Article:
In light of the larger "war on voting," South Carolina Attorney General Alan Wilson (R) raised a few eyebrows last week when he claimed over 900 dead people voted in the state's Republican presidential primary. Wilson, of course, wasn't alleging zombie voters, but rather, he believed he'd uncovered evidence of widespread voter fraud.
State Election Commission director Marci Andino testified that some of the voters the DMV data said were dead are very much alive -- and were eligible to cast a ballot. [...]In a news release that election agency spokesman Chris Whitmire handed out prior to the hearing, the agency disputed the claim that dead people had voted. One allegedly dead voter on the DMV's list cast an absentee ballot before dying; another was the result of a poll worker mistakenly marking the voter as his deceased father; two were clerical errors resulting from stray marks on voter registration lists detected by a scanner; two others resulted from poll managers incorrectly marking the name of the voter in question instead of the voter above or below on the list.The attorney general's office had only given the State Election Commission six names off its list of 950 or so names to examine. The agency found every one of them to be alive and otherwise eligible to vote, except for the one who had voted before dying.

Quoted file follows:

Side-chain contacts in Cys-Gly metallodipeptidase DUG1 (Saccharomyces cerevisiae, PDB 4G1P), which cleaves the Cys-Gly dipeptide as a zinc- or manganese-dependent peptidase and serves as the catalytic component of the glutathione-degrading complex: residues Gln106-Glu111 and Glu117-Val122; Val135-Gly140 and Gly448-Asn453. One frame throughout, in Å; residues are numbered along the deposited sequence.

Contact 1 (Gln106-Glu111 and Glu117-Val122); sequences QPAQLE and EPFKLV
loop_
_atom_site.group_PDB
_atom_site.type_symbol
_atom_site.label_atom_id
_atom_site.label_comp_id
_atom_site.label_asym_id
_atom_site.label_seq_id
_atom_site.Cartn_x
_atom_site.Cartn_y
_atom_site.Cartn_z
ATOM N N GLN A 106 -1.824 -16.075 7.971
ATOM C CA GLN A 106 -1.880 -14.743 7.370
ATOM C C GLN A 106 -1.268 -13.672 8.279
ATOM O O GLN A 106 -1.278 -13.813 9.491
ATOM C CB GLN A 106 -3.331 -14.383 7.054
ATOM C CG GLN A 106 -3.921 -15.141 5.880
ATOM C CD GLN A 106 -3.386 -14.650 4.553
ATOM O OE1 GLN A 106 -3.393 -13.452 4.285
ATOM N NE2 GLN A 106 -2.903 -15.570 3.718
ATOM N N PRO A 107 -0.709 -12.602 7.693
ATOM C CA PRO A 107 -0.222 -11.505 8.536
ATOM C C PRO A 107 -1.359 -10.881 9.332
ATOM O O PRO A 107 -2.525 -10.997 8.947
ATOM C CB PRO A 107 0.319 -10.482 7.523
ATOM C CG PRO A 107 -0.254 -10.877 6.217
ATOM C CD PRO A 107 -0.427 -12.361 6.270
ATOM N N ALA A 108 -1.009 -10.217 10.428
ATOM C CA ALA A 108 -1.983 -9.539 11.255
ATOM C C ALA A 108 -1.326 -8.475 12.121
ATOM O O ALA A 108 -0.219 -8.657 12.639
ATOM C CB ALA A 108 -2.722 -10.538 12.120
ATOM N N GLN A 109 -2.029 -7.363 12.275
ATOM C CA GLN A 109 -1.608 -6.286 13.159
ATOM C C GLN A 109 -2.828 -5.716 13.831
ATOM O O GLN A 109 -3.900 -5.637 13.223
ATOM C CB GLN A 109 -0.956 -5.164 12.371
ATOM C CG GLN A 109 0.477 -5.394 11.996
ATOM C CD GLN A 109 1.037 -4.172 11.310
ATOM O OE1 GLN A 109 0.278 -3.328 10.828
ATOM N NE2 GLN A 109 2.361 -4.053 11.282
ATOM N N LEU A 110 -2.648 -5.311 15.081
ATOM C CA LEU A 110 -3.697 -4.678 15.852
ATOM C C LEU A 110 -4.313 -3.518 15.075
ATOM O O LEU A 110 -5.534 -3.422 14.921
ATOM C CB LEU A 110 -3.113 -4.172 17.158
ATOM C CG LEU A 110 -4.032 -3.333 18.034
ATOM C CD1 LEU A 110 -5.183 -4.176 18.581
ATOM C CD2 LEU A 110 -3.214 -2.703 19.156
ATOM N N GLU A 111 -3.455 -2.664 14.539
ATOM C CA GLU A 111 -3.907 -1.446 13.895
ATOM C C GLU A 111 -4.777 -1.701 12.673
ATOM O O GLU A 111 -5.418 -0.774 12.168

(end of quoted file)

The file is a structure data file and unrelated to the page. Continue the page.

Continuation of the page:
The odds are quite good that if Wilson's office had been willing to subject its list to more scrutiny, we'd see even more debunking of the initial claim.
As Kevin Drum explained over the weekend, "This is the story of voter fraud in a microcosm. Claims of fraudulent voting become urban legends practically before the first YouTube video goes up on someone's website, but upon investigation the actual incidence of voter fraud turns out to be virtually nonexistent."
Quite right. In fact, the larger context here is critical: Republican officials in South Carolina are desperate to impose harsh new restrictions on voting, and are looking for real-world evidence to create a need for these curbs. Joan McCarter explained, "Remember, the Department of Justice has blocked South Carolina from implementing a voter ID bill passed last year under the Voting Rights Act, arguing that the new law would create an unconstitutional impediment to voting by certain groups."
GOP officials in the state hoped these new allegations of fraud would bolster their case. So far, this hasn't turned out well for them.